KORVA COLEMAN, HOST:
Impressive statistics can spread quickly. The New York Times, Washington Post, Wall Street Journal, Fox News, CNN and Time magazine have all reported that Americans throw away 500 million plastic straws every day. The National Park Service and numerous environmental groups have cited the figure. So has NPR. That figure is suspect. Polls about straws conducted by market researchers range from 170-390 million. Milo Cress came up with that 500 million tally. He was 9 years old at the time. Now he's just turned 17. I asked him how he calculated the number.
MILO CRESS: Well, it was some time ago when I was 9. And at the time, I was curious how many straws we used and threw away. And so I looked around online, but I couldn't find any statistics on what our daily straw use was. And so I decided to contact the people that I thought would know, if anyone would know, who were the United States straw manufacturers. And so I contacted three straw manufacturers, and I asked them what they estimated to be the size of the United States straw market per day, how many straws we use and threw away in the United States. And the average estimate they gave me was 500 million straws.
COLEMAN: Does the use of the number bother you in any way? Are you troubled?
CRESS: Not at all. I hesitate to claim that's it's a definitive fact because, as I said, it is just an estimate. And people who want to pass it off as a definitive fact are missing the spirit in which I came up with the number, which is that we use too many straws.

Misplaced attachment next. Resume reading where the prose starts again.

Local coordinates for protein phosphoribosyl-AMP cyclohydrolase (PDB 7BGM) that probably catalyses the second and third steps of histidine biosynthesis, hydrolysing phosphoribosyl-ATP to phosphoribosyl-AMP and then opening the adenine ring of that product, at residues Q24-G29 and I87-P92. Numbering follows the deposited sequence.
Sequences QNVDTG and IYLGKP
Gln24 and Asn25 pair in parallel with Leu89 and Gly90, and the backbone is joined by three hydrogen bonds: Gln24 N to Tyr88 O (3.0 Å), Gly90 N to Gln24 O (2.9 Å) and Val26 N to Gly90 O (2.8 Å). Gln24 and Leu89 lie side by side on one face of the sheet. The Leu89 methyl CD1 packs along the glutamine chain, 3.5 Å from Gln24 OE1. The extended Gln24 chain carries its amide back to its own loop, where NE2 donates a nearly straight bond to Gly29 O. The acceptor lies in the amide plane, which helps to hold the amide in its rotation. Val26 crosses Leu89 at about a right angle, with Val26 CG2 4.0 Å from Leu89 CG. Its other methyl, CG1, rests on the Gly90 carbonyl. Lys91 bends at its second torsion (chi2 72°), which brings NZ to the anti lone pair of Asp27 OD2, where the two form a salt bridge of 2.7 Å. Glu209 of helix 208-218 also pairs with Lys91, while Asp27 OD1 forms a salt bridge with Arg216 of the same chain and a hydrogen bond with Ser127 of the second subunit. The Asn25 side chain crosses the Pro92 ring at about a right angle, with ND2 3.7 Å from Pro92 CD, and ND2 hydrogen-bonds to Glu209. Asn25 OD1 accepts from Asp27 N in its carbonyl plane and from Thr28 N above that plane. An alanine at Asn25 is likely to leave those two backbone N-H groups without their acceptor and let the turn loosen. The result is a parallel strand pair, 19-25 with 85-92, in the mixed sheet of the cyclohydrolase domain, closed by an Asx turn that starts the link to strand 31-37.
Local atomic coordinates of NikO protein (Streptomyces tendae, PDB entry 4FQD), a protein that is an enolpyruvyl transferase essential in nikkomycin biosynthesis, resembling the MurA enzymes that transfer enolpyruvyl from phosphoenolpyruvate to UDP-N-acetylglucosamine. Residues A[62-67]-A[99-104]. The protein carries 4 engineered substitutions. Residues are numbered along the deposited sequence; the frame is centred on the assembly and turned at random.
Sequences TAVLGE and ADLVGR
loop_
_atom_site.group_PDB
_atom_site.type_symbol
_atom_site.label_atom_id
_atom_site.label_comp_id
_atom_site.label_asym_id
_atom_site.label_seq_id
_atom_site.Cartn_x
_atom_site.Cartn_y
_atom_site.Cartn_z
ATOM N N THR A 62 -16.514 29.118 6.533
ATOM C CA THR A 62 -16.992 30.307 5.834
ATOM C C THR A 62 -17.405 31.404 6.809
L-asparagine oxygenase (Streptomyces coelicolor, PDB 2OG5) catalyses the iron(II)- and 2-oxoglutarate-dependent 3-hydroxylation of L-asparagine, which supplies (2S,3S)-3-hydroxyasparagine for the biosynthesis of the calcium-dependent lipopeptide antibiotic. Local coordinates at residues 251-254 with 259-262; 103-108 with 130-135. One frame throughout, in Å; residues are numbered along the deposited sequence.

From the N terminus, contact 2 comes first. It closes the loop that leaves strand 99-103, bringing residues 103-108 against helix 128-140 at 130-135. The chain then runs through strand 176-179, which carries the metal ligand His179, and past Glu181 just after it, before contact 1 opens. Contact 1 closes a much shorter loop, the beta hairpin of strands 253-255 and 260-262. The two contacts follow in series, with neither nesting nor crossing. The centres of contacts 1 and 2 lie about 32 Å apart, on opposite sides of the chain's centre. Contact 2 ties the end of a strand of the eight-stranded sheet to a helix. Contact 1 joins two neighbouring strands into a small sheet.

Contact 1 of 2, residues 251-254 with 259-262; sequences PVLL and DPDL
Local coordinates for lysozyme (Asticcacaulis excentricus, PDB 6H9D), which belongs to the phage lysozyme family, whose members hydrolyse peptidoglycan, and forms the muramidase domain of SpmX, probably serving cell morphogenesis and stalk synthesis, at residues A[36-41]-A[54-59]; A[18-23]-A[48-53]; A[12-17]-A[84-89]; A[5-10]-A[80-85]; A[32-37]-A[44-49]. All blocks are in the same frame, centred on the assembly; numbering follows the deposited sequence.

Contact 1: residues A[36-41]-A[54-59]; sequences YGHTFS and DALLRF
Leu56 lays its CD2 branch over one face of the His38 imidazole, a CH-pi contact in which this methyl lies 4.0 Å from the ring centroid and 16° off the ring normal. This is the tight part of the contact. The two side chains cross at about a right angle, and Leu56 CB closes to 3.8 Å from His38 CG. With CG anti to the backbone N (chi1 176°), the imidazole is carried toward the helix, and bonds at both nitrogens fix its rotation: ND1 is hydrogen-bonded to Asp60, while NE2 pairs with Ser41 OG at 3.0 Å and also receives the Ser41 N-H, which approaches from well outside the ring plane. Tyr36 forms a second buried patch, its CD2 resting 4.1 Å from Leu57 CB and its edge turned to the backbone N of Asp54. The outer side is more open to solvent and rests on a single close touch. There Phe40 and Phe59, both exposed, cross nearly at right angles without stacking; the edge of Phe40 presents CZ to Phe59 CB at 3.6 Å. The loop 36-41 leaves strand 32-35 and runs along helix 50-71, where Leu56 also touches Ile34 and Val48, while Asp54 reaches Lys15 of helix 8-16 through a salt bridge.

COLEMAN: How big of a pollution problem are straws compared to other types of plastic in the environment? Are people just looking at the 500 million straws as a shocking statistic?
CRESS: I don't believe so. As a matter of fact, Jesse Mechling from the Center for Coastal Studies in Massachusetts has told me that straws are one of the most common items that wash up on beaches.
COLEMAN: What about something like disposable plastic bags?
CRESS: The reason that I focused on straws in particular is because, for me, it was one step that I could take as a kid. Often, for kids, it's hard to get your parents involved in an environmental issue, where ordering a drink without a straw is something that kids can do already. It's something that anyone can do because anyone who can order a drink can ask for one without a straw whenever they don't want to or need to use one. And it was something that I could encourage my friends to do. When my friends started doing it, I think they felt really empowered, not only to use fewer plastic straws, but to approach plastics throughout their lives with a different viewpoint.
COLEMAN: Environmentalist Milo Cress will soon start his senior year of high school in Shelburne, Vt. He joined us on Skype. Milo, thanks for talking to us.
CRESS: Thank you.